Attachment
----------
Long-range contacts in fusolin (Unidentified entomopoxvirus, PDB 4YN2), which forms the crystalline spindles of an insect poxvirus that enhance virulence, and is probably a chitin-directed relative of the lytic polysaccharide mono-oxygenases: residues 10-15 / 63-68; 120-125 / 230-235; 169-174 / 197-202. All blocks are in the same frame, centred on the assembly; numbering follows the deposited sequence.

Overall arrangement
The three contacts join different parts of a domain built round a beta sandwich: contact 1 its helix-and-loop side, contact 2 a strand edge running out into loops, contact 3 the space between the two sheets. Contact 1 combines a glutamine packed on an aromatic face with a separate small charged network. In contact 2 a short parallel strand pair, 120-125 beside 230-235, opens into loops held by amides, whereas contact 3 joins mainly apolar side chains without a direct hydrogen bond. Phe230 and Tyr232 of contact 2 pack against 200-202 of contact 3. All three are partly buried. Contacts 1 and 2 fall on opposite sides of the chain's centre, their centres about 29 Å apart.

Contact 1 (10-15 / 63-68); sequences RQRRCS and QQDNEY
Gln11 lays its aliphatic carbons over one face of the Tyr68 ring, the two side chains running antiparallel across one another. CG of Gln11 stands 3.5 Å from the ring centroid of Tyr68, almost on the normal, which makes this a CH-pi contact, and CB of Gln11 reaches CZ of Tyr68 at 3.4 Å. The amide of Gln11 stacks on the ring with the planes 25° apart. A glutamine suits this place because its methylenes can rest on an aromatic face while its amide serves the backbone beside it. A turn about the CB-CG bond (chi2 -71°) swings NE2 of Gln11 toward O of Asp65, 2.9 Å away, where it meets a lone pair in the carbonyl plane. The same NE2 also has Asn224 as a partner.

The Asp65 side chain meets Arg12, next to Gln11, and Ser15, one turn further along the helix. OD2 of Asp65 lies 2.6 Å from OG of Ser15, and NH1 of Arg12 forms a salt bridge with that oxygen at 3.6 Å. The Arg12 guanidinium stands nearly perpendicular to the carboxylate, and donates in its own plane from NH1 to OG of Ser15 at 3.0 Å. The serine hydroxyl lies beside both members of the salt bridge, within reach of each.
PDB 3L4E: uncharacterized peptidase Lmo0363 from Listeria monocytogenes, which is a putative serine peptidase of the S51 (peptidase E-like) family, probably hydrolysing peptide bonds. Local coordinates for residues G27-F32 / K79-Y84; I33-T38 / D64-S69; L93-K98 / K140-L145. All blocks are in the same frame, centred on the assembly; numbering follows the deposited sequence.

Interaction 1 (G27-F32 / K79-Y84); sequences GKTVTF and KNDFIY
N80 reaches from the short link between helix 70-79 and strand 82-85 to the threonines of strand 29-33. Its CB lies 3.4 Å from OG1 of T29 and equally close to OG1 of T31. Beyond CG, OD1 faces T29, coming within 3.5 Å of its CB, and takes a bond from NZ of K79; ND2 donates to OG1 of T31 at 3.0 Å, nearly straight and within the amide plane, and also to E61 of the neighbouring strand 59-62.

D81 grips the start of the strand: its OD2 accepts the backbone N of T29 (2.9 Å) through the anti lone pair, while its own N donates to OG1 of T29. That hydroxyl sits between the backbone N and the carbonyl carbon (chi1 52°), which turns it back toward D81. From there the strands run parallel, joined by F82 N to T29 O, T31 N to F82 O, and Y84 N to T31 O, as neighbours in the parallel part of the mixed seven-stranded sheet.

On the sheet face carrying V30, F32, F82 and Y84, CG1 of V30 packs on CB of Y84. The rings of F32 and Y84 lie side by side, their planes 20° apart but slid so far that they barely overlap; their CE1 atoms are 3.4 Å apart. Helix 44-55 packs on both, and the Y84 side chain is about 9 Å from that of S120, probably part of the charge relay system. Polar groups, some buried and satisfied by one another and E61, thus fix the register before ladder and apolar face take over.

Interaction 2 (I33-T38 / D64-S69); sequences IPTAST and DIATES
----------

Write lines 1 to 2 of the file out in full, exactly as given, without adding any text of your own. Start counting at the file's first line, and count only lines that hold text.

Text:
Long-range contacts in fusolin (Unidentified entomopoxvirus, PDB 4YN2), which forms the crystalline spindles of an insect poxvirus that enhance virulence, and is probably a chitin-directed relative of the lytic polysaccharide mono-oxygenases: residues 10-15 / 63-68; 120-125 / 230-235; 169-174 / 197-202. All blocks are in the same frame, centred on the assembly; numbering follows the deposited sequence.

Overall arrangement